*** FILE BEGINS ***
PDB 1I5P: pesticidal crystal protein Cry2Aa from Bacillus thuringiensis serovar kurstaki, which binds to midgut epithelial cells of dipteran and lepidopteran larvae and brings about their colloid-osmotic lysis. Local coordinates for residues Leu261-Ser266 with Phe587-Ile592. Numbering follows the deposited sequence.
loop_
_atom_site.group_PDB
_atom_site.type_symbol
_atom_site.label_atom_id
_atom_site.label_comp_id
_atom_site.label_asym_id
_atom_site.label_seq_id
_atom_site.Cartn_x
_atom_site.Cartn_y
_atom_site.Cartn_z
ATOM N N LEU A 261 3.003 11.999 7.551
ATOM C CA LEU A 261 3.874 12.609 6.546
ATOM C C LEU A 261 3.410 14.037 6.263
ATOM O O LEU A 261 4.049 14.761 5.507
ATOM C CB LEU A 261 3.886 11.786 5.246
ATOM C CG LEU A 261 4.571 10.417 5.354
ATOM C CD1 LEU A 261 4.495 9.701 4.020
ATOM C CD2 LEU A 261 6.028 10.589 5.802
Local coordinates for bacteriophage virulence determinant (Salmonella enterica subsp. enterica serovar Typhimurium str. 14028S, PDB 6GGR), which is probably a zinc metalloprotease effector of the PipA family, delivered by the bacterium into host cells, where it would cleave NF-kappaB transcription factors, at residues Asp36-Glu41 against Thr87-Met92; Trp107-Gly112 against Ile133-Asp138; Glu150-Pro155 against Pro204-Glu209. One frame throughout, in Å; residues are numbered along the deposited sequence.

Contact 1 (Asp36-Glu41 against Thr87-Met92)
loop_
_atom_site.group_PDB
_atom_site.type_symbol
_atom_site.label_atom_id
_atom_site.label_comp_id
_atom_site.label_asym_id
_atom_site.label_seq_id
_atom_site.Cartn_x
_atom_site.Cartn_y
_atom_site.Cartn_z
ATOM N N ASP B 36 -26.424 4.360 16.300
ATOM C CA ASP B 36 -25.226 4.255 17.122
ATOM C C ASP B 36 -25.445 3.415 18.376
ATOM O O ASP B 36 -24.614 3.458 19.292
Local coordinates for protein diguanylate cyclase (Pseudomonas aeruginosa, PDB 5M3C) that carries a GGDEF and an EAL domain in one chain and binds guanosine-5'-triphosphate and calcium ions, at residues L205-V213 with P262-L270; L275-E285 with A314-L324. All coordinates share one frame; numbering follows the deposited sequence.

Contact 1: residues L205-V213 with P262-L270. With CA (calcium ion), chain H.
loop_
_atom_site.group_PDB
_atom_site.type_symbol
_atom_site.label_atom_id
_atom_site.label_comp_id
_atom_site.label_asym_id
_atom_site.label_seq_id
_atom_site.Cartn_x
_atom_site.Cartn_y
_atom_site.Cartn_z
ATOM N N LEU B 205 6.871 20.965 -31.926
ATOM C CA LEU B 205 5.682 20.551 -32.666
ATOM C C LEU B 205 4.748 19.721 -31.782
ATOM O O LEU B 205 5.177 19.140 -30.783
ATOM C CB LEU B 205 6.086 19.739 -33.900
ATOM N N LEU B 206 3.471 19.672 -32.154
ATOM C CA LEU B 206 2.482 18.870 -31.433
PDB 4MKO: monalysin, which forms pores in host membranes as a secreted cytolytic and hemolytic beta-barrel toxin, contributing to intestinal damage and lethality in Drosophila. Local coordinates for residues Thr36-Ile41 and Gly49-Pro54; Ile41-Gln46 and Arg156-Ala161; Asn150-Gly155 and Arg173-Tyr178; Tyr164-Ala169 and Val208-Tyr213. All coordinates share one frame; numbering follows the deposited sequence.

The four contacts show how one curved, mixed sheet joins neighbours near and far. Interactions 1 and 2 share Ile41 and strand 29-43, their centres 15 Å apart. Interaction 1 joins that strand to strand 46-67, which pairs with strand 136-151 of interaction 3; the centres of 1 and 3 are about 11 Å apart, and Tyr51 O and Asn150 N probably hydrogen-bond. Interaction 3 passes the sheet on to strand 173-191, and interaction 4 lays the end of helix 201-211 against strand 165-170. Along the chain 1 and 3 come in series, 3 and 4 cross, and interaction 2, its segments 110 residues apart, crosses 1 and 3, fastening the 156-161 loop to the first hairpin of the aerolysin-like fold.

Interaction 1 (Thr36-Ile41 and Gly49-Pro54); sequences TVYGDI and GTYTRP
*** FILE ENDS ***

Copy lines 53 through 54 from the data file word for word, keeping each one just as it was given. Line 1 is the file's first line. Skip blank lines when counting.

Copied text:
ATOM N N LEU B 206 3.471 19.672 -32.154
ATOM C CA LEU B 206 2.482 18.870 -31.433